Boston Red Sox third baseman Pablo Sandoval talked to reporters Sunday and insisted, in no uncertain terms, that losing weight wasn't a priority this offseason.
"I did my work to be an athlete on the field," he said, per Sean McAdam of CSN New England. "I didn't try to lose weight."
Sandoval continued, per McAdam:
Sandoval: "I didn't weigh-in all winter. I just tried to get better, do my work." Insisted twice that Red Sox didn't ask him to lose weight.— Sean McAdam (@Sean_McAdam) February 21, 2016
Those claims contradicted remarks from the team's top brass, however, as Pete Abraham of the Boston Globe noted:
Sandoval claimed he was not asked to lose weight. Dombrowski, Farrell, Lovello all on the record over time saying he was.— Pete Abraham (@PeteAbe) February 21, 2016
A Boston Globe photographer captured an unflattering view of Sandoval, which Jared Carrabis of Barstool Sports shared:
Despite the questions about Sandoval's weight, Dave Dombrowski, Red Sox president of baseball operations, is "not concerned" about Sandoval's fitness.
“We were watching him very closely all winter," Dombrowski said, per Peter Abraham of the Boston Globe. "We had people with him at least once a week. The goal was for Pablo to get in better overall condition and I feel like he did improve.
“Pablo has the body type he has,” Dombrowski continued. “He’s never going to be svelte. We know that. We wanted him to be prepared for spring training and he is.”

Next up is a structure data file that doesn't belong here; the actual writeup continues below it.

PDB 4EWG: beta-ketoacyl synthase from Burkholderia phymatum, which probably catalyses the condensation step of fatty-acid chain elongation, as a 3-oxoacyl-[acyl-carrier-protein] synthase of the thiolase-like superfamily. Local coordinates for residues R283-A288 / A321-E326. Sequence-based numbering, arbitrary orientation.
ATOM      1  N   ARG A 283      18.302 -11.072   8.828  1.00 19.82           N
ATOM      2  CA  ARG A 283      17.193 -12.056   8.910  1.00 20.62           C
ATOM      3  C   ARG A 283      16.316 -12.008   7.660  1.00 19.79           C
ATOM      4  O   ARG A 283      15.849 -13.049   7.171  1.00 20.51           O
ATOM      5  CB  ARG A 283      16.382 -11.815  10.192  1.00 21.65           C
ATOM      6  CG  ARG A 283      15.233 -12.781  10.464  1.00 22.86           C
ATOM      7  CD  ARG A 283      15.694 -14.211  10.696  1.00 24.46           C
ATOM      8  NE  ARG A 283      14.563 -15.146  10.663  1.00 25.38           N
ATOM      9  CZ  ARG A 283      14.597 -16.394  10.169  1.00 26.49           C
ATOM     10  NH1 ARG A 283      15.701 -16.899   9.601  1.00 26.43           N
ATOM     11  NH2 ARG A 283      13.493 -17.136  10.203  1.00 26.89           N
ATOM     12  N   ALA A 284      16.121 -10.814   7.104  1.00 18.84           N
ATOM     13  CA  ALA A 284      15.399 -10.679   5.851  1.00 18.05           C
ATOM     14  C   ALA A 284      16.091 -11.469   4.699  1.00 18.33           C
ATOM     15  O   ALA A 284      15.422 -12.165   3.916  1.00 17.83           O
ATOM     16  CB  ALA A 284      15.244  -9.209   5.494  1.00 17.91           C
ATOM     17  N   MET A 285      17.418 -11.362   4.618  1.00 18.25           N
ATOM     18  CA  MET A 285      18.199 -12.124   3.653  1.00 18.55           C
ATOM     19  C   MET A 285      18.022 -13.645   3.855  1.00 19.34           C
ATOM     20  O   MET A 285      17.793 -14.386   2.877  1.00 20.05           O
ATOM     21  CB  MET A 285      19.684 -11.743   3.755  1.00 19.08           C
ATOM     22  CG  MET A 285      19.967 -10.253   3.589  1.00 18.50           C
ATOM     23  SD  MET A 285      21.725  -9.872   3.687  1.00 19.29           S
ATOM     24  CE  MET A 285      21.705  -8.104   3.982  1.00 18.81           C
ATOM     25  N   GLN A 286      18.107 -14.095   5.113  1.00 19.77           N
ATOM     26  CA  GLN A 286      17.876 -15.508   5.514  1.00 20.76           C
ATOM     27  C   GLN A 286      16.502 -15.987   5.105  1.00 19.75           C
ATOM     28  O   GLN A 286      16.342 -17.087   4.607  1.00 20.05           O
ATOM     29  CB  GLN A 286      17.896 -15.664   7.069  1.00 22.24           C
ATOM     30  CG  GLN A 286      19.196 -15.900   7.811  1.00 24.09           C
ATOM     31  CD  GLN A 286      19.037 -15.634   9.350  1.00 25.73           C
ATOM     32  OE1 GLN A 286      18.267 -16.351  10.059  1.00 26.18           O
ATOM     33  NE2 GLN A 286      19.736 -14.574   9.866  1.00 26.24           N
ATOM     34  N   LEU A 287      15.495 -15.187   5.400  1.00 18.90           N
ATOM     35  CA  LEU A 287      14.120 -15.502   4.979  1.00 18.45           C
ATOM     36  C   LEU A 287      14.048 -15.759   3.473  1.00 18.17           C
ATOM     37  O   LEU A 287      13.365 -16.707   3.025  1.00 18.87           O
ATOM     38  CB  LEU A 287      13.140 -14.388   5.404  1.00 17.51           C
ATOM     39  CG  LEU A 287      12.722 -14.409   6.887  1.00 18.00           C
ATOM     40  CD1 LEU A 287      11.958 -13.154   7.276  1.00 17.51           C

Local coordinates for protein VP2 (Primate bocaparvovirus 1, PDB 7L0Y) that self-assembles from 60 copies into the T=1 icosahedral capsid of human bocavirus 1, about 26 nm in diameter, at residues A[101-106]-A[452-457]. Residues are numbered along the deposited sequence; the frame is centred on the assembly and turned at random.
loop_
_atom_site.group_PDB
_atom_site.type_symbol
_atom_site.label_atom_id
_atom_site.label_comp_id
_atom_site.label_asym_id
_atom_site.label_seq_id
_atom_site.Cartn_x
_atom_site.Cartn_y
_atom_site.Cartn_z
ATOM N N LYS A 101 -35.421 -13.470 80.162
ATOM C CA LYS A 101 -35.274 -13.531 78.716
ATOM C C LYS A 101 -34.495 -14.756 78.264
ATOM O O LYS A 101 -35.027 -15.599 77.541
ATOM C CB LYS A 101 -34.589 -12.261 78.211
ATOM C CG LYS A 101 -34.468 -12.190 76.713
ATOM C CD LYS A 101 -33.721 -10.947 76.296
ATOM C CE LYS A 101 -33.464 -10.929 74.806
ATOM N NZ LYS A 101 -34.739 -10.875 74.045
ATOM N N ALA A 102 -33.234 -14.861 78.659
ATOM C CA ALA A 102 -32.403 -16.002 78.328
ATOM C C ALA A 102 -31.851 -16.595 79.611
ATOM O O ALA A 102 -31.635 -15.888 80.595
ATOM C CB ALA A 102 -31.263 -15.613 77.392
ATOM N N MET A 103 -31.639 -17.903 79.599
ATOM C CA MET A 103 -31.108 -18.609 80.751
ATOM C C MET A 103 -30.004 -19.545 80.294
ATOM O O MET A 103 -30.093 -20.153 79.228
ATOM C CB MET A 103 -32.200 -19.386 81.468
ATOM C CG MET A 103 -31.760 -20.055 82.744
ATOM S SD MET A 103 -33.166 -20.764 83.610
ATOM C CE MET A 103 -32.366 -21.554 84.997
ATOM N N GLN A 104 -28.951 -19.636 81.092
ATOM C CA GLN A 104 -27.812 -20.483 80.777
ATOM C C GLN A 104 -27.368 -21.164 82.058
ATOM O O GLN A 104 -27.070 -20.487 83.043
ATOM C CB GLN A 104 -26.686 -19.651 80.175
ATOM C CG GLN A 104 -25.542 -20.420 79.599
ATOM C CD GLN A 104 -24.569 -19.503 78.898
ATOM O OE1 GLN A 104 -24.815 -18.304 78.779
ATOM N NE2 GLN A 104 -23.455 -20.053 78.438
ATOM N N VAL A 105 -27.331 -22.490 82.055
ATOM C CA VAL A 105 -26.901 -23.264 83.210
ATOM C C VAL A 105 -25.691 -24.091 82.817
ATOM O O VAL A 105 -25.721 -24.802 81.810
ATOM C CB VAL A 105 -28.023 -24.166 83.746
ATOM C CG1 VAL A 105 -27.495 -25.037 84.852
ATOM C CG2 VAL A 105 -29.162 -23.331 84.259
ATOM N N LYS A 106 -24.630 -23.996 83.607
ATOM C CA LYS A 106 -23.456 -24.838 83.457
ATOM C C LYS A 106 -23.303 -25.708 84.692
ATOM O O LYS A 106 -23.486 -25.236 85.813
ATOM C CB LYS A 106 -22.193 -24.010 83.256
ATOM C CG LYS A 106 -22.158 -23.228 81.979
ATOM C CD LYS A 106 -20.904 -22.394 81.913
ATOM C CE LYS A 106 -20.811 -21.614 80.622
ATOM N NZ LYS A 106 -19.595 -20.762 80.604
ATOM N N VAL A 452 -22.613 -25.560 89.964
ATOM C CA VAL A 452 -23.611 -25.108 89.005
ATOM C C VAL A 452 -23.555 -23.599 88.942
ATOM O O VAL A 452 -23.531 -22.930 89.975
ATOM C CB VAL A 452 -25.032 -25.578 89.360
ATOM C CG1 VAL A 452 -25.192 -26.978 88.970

Sandoval, 29, had a disappointing season in 2015, hitting just .245 with 10 home runs and 47 RBI in 126 games. That wasn't the production the team was expecting when it signed him to a five-year, $95 million deal before last season.
Sandoval wasn't the only newcomer to disappoint, though, as Hanley Ramirez played poorly in the outfield and hit just .249, although he did add 19 home runs and 53 RBI. And the Red Sox struggled as a team, finishing last in the loaded AL East in a season rife with underachievement.
However, Boston has an intriguing blend of young talent in Mookie Betts and Xander Bogaerts to combine with veterans like Sandoval, Ramirez, David Ortiz and Dustin Pedroia, so it will be expected to show improvement in 2016. Add David Price to the rotation and Craig Kimbrel to the bullpen, and the Red Sox look like contenders, at least on paper.
But comeback years from players like Sandoval will be a major key to the team's success. Whether Sandoval was actively trying to lose weight or simply trying to stay in shape is irrelevant. What will matter is if the work he did in the offseason translates into far more production than he offered in a disappointing 2015 campaign.
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